Making matters worse, a camera mounted inside the Volvo XC90 test car showed the backup driver not watching the road in the seconds leading up to the crash. Backup drivers are still required in most autonomous vehicle tests to take control if the car fails or gets stuck.
Both videos are likely to heighten already growing concerns about self-driving cars and could lead to stricter regulation, industry experts told The Connected Car.
The accident in Tempe on Sunday, March 18, which took the life of Elaine Herzberg, 49, has already led Uber to temporarily halt all self-driving tests in the US. Toyota Research Institute in Silicon Valley has also stopped its road tests for now, and activists have called for a nationwide moratorium to get autonomous cars off the roads.
Late on Wednesday, the Tempe Police Department released two brief videos captured by cameras on the Volvo just before it struck Herzberg. An investigation of the incident continues.
Herzberg was walking her bike from west to east across Mill Avenue in Tempe at about 10 p.m. when the Volvo, traveling north at 38mph, ran into her. Mill Avenue is a flat, multilane street with an island in the middle. The video shows a person emerging from the shadows and walking into the Volvo's lane, lit by its headlights. The crash happens within seconds.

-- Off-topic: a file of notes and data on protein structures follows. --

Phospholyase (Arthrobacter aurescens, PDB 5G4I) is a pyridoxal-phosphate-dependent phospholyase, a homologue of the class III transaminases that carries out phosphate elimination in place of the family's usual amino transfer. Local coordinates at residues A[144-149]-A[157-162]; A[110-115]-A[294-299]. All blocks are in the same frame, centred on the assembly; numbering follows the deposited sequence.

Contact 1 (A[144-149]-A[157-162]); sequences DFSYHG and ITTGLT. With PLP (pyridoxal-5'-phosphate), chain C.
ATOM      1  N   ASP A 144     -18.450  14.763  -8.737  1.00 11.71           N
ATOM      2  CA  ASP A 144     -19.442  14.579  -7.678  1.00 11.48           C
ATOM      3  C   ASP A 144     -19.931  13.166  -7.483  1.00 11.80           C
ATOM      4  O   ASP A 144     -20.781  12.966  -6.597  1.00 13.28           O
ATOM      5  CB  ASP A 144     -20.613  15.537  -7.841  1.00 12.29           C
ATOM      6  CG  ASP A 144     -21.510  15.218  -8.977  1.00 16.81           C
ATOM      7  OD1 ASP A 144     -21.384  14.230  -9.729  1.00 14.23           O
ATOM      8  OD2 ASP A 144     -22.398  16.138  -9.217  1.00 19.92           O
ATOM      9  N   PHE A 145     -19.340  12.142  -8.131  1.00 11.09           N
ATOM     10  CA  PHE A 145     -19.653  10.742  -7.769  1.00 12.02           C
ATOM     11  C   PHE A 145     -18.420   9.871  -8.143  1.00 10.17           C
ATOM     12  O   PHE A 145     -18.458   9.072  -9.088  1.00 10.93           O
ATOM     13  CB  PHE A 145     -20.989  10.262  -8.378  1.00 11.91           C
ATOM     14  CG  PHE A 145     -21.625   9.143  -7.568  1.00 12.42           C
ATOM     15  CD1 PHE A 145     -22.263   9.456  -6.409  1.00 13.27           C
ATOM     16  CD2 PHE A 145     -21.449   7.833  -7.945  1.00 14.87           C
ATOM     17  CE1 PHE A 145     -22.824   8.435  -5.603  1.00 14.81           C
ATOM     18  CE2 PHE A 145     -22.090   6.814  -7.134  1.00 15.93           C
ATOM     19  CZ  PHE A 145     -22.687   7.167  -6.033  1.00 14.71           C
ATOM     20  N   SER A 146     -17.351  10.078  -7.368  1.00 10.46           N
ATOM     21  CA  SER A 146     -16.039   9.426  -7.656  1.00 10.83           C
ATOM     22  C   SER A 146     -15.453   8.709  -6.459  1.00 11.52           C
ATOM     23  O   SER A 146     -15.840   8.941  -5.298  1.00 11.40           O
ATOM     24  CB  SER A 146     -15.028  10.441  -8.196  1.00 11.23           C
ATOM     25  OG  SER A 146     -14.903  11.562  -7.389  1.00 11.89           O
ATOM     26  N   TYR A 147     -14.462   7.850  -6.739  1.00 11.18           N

Self-driving cars such as Uber's Volvos are equipped with multiple sensors, including cameras, radar and Lidar, to detect cars and other objects around them even in darkness. The type of Lidar typically used on Uber autonomous cars is supposed to have a range of more than 100 meters, which should have given the Volvo a few seconds to slow down and swerve, if not stop, said Gartner analyst Michael Ramsey.
"It's amazing to me that there was no reaction," Ramsey said. "The car did nothing, even up to the last second. That's bizarre."
This may have happened either because the sensor system didn't work or because the computer analyzing the incoming data failed to recognize the object crossing the road as a pedestrian, he said.
The interior video shows the backup driver looking down, possibly at a phone, for most of the several seconds before the crash. At the end, she suddenly looks up in shock.
This raises questions about how well Uber manages its testing program, Ramsey said. There are even systems on the market now, using cameras pointed at the driver, that can detect drowsiness or inattention and set off alerts.
But being a backup driver in an autonomous car comes with a boredom hazard that any company testing the technology needs to address, he said. For one thing, Uber ought to be assigning the drivers to short shifts. An average person behind the wheel of a self-driving car could probably pay attention for half an hour, Ramsey said. After even two hours, it would start to get difficult.
"That's a really long time to be doing nothing," Ramsey said. "I promise you that you would probably be looking at your phone."
The videos make it even more likely that what happened in Tempe will cool investors, regulators and the public toward autonomous cars, Ramsey said. A wave of anticipation has driven investment, attention and startup activity, but if the hype hadn't already peaked, it surely has now, he said.
— Stephen Lawson is a freelance writer based in San Francisco. Follow him on Twitter @sdlawsonmedia.